“Interstellar” perfectly fits the Imax playbook. Visually charged, the picture takes audiences on a journey that can be experienced only on the silver screen, and the bigger, the better. It’s easy to see why the exhibitor has invested so much in its rollout.

There’s also a business motivation behind Imax’s relationships with the Christopher Nolans of the world.

In return for the tender loving care that Imax applies to all of Nolan’s projects, the director has become the format’s most vociferous advocate. He’s also popularized the use of Imax cameras in commercial films, showing that they can capture the Gotham City of “The Dark Knight” or the dreamscapes of “Inception” as ably as they once chronicled volcanic eruptions or the Serengeti’s wildlife. More than an hour of “Interstellar” was filmed with Imax cameras.

Nolan has helped convince other top directors, such as J.J. Abrams and Michael Bay, to embrace the company, giving the megascreen format an injection of cool. Shooting in Imax gives their films a stamp of quality with the fanboys who can make or break a comicbook epic or space opera.

But there are drawbacks. The cameras, particularly those for film, are large and loud. They’re great for action sequences and epic battles, but problematic for intimate scenes. Nolan was able to shoot “Interstellar” in Imax only because the actors’ space helmets insulated their microphones.

“The benefits outweigh the headache of shooting on Imax cameras,” says Abrams, who used them for a single sequence in “Star Wars.” “The opportunity to have an action sequence for this movie done in Imax’s natural format was too delicious an idea to pass up. As a filmgoer, it’s something I want to see.”

The digital cameras are more lightweight, but are also working out some kinks, says Bay, who shot parts of “Transformers: Age of Extinction” in Imax. As for Abrams, the benefits outweighed the drawbacks.

“I make movies for movie theaters,” Bay says. “My movies are big-scale experiences, and that’s exactly what Imax presents.”

Steve Frankel, an analyst with Dougherty & Co., says that Imax’s relationship with such directors is part of the company’s “secret sauce,” adding, “It’s a key point of differentiation from any competition.”

The bulk of that competition comes from so-called premium large-format screens. Chains such as Regal and Cinemark have begun to invest heavily in these Imax alternatives, because using them means they don’t have to split their profits with Imax, which employs a revenue-sharing model.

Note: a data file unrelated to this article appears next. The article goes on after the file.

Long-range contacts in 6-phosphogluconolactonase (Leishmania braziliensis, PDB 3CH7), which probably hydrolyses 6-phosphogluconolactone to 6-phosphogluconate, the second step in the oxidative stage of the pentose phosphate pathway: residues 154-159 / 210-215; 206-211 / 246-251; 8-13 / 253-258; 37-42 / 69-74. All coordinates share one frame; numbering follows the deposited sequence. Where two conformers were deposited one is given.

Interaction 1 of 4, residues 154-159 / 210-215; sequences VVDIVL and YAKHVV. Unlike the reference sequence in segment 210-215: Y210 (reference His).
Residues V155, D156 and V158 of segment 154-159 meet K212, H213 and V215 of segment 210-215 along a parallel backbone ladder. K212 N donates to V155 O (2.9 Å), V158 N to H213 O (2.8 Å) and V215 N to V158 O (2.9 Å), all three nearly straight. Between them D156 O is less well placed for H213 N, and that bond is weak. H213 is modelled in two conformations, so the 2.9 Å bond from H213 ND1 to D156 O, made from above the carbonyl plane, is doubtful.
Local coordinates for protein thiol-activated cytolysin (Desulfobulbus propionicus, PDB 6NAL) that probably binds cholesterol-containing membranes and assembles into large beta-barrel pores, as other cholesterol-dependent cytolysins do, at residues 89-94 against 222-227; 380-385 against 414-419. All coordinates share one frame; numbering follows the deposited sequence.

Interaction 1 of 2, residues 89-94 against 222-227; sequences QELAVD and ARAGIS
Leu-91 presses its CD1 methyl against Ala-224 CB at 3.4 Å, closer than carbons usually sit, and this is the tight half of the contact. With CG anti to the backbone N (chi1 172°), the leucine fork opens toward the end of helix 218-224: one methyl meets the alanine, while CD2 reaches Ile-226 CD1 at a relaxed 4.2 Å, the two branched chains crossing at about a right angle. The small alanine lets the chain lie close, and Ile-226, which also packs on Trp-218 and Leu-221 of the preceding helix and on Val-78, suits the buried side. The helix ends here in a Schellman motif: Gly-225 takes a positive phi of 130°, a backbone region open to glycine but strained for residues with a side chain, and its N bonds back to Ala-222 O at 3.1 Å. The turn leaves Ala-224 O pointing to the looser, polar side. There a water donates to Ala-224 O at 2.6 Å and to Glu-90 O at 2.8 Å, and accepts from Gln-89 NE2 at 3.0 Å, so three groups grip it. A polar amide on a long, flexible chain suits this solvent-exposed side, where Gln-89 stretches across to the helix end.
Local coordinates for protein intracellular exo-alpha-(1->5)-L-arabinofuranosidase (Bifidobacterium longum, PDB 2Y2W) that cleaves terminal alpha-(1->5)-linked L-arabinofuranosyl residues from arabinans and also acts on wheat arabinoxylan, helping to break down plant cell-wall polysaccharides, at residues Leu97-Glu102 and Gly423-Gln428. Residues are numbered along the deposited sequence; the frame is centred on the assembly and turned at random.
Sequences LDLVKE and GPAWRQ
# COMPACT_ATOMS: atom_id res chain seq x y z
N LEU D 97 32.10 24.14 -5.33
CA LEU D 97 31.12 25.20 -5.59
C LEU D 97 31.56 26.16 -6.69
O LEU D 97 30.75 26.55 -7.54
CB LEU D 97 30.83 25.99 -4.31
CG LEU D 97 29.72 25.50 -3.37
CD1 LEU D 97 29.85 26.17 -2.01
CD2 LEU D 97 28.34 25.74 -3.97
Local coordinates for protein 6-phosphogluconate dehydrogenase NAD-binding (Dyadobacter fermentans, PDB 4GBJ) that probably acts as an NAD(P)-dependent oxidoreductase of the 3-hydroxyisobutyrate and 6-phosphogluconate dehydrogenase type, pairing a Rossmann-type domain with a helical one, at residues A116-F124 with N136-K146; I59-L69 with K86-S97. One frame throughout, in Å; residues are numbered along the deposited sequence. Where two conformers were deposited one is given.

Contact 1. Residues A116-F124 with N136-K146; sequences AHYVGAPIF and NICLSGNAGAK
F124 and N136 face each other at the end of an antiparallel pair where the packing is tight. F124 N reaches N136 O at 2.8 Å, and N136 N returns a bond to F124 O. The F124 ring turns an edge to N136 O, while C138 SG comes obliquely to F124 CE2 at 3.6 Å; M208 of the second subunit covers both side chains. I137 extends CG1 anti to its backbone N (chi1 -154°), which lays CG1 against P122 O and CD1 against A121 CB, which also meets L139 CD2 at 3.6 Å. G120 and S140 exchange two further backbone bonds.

Imax insists it’s not sweating the challengers, partly because the movies it shows undergo a patented conversion process that’s more exhaustive than the one deployed by the theater chains. Moreover, the Imax process closely involves the filmmakers and production teams.

“It’s a different consumer,” Gelfond says. “The consumer that goes to those theaters is maybe more focused on seats or concessions or time of showing. The Imax viewer tends to be more of a film aficionado.”

It’s not just the visual enhancements that have filmmakers demanding that their movies be shown in Imax. It’s also the company’s quality control. The Toronto-based all-seeing eye operates all day, every day, monitoring locations in 60 countries to make sure volume levels are set correctly, projector bulbs aren’t in danger of burning out and images remain pristine.

“I can’t tell you how much of a whackjob I am when it comes to screening my films,” says director James Gunn (“Guardians of the Galaxy”). “To have consistency and quality control is a great comfort, because people will have a better chance of seeing a movie the way it was meant to be seen.”

Filmmakers who have only screened their films in Imax, rather than shooting them with the proprietary cameras, still seem impressed. Gunn and “Captain America: The Winter Soldier” directors Joe and Anthony Russo say they’re looking for ways to integrate Imax more fully into the upcoming sequels to the Marvel movies.

Imax may be nearly unrecognizable from the company it was 20 years ago — a giantscreen platform for nature documentaries more likely to be found in science centers than multiplexes. Yet its current DNA still contains traces of its origins. Most of the filmmakers who form the company’s band of loyalists credit their early experiences watching Imax films in museums.

Nolan was hooked at 15, seeing the aerial-history documentary “To Fly” at Chicago’s Omnimax Theater, and watching as audience members moved their heads in synch with the hot air balloons and space shuttles shooting across the screen. He vowed then and there to make a film using that equipment.

“Imax has been an excellent collaborator,” Nolan says. “They’ve allowed me to find ways to do something I’ve been dreaming about doing since I was a teenager.”